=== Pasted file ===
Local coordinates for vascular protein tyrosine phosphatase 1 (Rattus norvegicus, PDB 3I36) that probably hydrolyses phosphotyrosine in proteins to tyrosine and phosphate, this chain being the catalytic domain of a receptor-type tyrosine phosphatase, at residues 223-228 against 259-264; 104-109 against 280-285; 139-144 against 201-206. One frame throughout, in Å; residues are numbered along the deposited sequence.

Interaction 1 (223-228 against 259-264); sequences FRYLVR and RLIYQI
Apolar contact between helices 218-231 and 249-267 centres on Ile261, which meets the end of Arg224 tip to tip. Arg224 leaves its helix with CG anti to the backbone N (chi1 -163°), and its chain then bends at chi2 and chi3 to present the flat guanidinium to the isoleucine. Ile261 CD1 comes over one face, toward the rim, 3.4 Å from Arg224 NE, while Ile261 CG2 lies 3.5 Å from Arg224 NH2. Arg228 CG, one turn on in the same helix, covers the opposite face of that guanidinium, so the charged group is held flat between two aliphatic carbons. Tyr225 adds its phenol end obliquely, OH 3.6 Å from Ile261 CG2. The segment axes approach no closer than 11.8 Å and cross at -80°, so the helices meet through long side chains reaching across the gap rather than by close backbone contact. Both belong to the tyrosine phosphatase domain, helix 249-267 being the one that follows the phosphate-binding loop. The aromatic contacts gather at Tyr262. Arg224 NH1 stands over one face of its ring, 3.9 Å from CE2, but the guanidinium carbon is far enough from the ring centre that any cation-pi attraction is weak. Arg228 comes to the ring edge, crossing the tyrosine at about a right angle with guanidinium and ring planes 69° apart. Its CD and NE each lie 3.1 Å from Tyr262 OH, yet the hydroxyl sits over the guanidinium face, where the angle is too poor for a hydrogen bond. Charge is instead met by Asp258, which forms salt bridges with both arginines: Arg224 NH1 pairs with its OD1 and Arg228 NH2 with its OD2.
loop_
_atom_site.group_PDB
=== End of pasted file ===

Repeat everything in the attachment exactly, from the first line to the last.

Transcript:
Local coordinates for vascular protein tyrosine phosphatase 1 (Rattus norvegicus, PDB 3I36) that probably hydrolyses phosphotyrosine in proteins to tyrosine and phosphate, this chain being the catalytic domain of a receptor-type tyrosine phosphatase, at residues 223-228 against 259-264; 104-109 against 280-285; 139-144 against 201-206. One frame throughout, in Å; residues are numbered along the deposited sequence.

Interaction 1 (223-228 against 259-264); sequences FRYLVR and RLIYQI
Apolar contact between helices 218-231 and 249-267 centres on Ile261, which meets the end of Arg224 tip to tip. Arg224 leaves its helix with CG anti to the backbone N (chi1 -163°), and its chain then bends at chi2 and chi3 to present the flat guanidinium to the isoleucine. Ile261 CD1 comes over one face, toward the rim, 3.4 Å from Arg224 NE, while Ile261 CG2 lies 3.5 Å from Arg224 NH2. Arg228 CG, one turn on in the same helix, covers the opposite face of that guanidinium, so the charged group is held flat between two aliphatic carbons. Tyr225 adds its phenol end obliquely, OH 3.6 Å from Ile261 CG2. The segment axes approach no closer than 11.8 Å and cross at -80°, so the helices meet through long side chains reaching across the gap rather than by close backbone contact. Both belong to the tyrosine phosphatase domain, helix 249-267 being the one that follows the phosphate-binding loop. The aromatic contacts gather at Tyr262. Arg224 NH1 stands over one face of its ring, 3.9 Å from CE2, but the guanidinium carbon is far enough from the ring centre that any cation-pi attraction is weak. Arg228 comes to the ring edge, crossing the tyrosine at about a right angle with guanidinium and ring planes 69° apart. Its CD and NE each lie 3.1 Å from Tyr262 OH, yet the hydroxyl sits over the guanidinium face, where the angle is too poor for a hydrogen bond. Charge is instead met by Asp258, which forms salt bridges with both arginines: Arg224 NH1 pairs with its OD1 and Arg228 NH2 with its OD2.
loop_
_atom_site.group_PDB